An employer’s liability for co-worker harassment exists if the employer knew or should have known of the harassment and failed to take prompt remedial action. In other words, an employer may be liable for non-supervisory co-worker harassment if the employer was negligent in failing to discover the co-worker harassment or in responding to a report of harassment. Knowledge of a sexually hostile work environment arises when a "management level employee" obtains enough information to raise the probability of sexual harassment in the mind of a reasonable employer.
In its decision in Huston v. The Proctor & Gamble Paper Products Corp., the Third Circuit Court of Appeals concluded that an employee’s knowledge of allegations of co-worker sexual harassment may typically be imputed to the employer in two circumstances:
- "where the employee is sufficiently senior in the employer’s governing hierarchy, or otherwise in a position of administrative responsibility over employees under him, such as a departmental or plant manager, so that such knowledge is important to the employee’s general managerial duties. In this case, the employee usually has the authority to act on behalf of the employer to stop the harassment, for example, by disciplining employees or by changing their employment status or work assignments. The employee’s knowledge of sexual harassment is then imputed to the employer because it is significant to the employee’s general mandate to manage employer resources, including humanresources;" or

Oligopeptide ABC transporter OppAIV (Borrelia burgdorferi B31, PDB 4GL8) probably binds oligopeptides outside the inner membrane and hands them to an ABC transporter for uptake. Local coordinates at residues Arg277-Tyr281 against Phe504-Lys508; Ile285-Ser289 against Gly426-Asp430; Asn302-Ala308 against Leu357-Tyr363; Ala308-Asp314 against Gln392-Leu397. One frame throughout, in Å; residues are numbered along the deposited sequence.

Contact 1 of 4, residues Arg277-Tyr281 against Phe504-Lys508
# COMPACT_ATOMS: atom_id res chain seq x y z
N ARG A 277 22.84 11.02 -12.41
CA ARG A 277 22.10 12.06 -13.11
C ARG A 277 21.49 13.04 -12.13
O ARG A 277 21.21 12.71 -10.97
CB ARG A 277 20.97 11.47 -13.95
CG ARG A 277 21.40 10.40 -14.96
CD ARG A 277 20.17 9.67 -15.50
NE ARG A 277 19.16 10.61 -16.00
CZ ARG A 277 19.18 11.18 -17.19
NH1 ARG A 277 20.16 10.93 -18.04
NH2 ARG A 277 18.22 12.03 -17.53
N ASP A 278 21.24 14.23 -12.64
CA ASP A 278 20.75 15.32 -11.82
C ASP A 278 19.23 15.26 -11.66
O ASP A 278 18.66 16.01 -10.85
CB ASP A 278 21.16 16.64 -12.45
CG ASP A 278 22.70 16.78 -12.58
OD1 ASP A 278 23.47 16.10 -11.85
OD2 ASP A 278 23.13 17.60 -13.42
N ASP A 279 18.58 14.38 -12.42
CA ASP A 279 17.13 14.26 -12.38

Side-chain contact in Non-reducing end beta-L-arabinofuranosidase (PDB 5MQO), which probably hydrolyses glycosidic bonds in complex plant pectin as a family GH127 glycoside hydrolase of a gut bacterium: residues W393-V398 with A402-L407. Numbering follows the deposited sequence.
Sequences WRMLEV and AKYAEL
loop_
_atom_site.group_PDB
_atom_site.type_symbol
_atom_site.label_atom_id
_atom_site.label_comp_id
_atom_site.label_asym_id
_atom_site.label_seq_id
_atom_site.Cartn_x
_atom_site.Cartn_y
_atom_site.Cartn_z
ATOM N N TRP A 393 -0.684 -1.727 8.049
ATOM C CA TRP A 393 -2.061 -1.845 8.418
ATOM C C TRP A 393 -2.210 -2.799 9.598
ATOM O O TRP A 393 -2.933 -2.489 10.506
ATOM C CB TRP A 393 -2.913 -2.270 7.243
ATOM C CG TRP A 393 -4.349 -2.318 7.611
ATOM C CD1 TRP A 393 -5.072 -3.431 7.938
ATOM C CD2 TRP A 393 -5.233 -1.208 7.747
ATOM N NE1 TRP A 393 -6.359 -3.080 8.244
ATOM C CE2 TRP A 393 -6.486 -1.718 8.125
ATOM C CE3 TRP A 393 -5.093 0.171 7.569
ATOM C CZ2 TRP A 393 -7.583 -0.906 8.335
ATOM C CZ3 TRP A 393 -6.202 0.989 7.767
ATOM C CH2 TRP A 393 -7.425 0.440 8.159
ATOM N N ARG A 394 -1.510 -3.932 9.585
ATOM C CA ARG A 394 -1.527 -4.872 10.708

- "where the employee is specifically employed to deal with sexual harassment. Typicallysuch an employee will be part of the employer’s human resources, personnel, or employee relations group or department. Often an employer will designate a human resources manager as a point person for receiving complaints of harassment. In this circumstance, employee knowledge is imputed to the employer based on the specific mandate from the employer to respond to and report on sexual harassment."
The court went on to clarify that mere supervisory authority over the performance of work assignments by other co-workers is not, by itself, sufficient to qualify an employee for management level status unless the worker has a mandate generally to regulate the workplace environment. This reasonably bright line test should help employers to avoid allegations of constructive knowledge of workplace problems; provided, job descriptions clearly define the employee’s job duties. Employers should examine generalized policy statements that create a "duty" to report workplace harassment or mistreatment.